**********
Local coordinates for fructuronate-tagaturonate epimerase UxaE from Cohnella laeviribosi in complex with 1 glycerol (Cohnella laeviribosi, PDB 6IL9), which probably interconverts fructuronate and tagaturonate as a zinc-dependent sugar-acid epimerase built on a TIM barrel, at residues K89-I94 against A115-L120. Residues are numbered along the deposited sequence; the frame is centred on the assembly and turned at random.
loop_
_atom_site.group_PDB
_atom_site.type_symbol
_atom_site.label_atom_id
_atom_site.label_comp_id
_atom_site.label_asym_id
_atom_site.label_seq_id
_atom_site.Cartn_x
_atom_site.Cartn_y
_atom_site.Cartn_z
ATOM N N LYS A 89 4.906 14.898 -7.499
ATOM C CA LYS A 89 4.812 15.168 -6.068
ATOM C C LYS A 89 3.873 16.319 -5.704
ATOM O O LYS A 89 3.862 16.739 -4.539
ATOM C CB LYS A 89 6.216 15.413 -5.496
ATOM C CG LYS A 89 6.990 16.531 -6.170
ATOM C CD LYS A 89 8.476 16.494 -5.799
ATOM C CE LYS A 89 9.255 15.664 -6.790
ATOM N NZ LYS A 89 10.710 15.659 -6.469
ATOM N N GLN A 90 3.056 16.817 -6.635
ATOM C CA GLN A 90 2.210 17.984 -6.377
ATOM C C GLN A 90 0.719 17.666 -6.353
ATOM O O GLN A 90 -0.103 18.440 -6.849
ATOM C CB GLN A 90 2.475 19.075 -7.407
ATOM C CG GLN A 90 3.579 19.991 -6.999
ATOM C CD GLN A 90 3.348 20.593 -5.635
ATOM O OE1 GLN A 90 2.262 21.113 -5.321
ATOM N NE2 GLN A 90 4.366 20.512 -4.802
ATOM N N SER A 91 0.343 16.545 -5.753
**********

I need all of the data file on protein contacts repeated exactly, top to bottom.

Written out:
Local coordinates for fructuronate-tagaturonate epimerase UxaE from Cohnella laeviribosi in complex with 1 glycerol (Cohnella laeviribosi, PDB 6IL9), which probably interconverts fructuronate and tagaturonate as a zinc-dependent sugar-acid epimerase built on a TIM barrel, at residues K89-I94 against A115-L120. Residues are numbered along the deposited sequence; the frame is centred on the assembly and turned at random.
loop_
_atom_site.group_PDB
_atom_site.type_symbol
_atom_site.label_atom_id
_atom_site.label_comp_id
_atom_site.label_asym_id
_atom_site.label_seq_id
_atom_site.Cartn_x
_atom_site.Cartn_y
_atom_site.Cartn_z
ATOM N N LYS A 89 4.906 14.898 -7.499
ATOM C CA LYS A 89 4.812 15.168 -6.068
ATOM C C LYS A 89 3.873 16.319 -5.704
ATOM O O LYS A 89 3.862 16.739 -4.539
ATOM C CB LYS A 89 6.216 15.413 -5.496
ATOM C CG LYS A 89 6.990 16.531 -6.170
ATOM C CD LYS A 89 8.476 16.494 -5.799
ATOM C CE LYS A 89 9.255 15.664 -6.790
ATOM N NZ LYS A 89 10.710 15.659 -6.469
ATOM N N GLN A 90 3.056 16.817 -6.635
ATOM C CA GLN A 90 2.210 17.984 -6.377
ATOM C C GLN A 90 0.719 17.666 -6.353
ATOM O O GLN A 90 -0.103 18.440 -6.849
ATOM C CB GLN A 90 2.475 19.075 -7.407
ATOM C CG GLN A 90 3.579 19.991 -6.999
ATOM C CD GLN A 90 3.348 20.593 -5.635
ATOM O OE1 GLN A 90 2.262 21.113 -5.321
ATOM N NE2 GLN A 90 4.366 20.512 -4.802
ATOM N N SER A 91 0.343 16.545 -5.753